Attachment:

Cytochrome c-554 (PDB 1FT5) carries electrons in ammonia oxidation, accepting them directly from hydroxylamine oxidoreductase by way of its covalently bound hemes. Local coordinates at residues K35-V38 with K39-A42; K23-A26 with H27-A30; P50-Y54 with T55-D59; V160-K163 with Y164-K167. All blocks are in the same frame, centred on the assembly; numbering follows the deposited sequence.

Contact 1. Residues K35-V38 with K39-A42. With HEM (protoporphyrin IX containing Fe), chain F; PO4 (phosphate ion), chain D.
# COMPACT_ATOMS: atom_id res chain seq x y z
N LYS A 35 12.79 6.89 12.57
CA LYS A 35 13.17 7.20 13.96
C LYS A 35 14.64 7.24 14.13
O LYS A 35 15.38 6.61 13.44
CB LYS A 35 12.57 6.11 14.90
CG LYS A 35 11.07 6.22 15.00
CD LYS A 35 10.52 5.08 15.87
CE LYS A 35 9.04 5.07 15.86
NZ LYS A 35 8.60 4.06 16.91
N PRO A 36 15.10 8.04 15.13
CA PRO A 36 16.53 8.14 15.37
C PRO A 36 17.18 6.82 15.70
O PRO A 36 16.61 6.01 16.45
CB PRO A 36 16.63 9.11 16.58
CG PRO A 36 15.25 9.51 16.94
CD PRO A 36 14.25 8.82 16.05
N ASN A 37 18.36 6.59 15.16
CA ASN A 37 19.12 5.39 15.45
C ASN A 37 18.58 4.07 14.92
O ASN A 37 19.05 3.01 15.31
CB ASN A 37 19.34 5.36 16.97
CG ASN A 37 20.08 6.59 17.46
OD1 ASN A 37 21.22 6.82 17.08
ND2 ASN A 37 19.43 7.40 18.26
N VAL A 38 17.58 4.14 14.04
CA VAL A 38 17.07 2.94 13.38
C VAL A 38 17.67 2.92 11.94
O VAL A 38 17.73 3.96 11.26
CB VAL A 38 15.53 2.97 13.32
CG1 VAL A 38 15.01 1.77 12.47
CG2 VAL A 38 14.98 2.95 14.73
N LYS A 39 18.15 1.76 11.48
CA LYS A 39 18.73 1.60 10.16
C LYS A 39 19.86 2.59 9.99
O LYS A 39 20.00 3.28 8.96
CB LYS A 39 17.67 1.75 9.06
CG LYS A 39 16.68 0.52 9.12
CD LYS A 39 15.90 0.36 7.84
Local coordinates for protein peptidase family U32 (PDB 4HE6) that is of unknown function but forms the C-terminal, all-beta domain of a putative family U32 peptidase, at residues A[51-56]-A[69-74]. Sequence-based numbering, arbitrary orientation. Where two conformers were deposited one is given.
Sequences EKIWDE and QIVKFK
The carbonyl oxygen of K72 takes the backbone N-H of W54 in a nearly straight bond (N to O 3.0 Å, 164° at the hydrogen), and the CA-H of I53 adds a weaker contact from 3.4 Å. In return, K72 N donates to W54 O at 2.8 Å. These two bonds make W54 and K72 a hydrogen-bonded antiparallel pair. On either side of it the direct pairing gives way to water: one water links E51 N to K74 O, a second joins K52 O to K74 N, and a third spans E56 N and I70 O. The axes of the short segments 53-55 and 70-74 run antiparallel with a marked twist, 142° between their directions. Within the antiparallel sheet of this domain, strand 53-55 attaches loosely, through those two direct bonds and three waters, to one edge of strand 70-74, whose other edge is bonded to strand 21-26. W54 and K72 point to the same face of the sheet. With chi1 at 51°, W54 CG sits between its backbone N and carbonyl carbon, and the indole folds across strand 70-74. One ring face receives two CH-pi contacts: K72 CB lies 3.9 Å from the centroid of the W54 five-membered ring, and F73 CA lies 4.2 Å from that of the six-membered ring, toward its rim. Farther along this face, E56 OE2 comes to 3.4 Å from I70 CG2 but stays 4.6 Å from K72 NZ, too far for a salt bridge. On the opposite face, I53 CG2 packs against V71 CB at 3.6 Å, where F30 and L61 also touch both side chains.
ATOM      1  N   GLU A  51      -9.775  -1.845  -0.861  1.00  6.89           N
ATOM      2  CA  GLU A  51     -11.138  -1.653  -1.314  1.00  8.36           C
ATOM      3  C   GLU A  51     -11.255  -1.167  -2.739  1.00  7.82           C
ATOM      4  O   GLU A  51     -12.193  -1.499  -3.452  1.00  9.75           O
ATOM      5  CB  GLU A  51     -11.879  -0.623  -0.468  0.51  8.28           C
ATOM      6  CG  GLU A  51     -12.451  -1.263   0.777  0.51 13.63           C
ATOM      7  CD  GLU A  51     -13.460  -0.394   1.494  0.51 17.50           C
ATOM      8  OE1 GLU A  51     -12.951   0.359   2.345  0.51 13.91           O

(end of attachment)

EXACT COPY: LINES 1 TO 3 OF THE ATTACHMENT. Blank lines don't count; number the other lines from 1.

Cytochrome c-554 (PDB 1FT5) carries electrons in ammonia oxidation, accepting them directly from hydroxylamine oxidoreductase by way of its covalently bound hemes. Local coordinates at residues K35-V38 with K39-A42; K23-A26 with H27-A30; P50-Y54 with T55-D59; V160-K163 with Y164-K167. All blocks are in the same frame, centred on the assembly; numbering follows the deposited sequence.

Contact 1. Residues K35-V38 with K39-A42. With HEM (protoporphyrin IX containing Fe), chain F; PO4 (phosphate ion), chain D.
# COMPACT_ATOMS: atom_id res chain seq x y z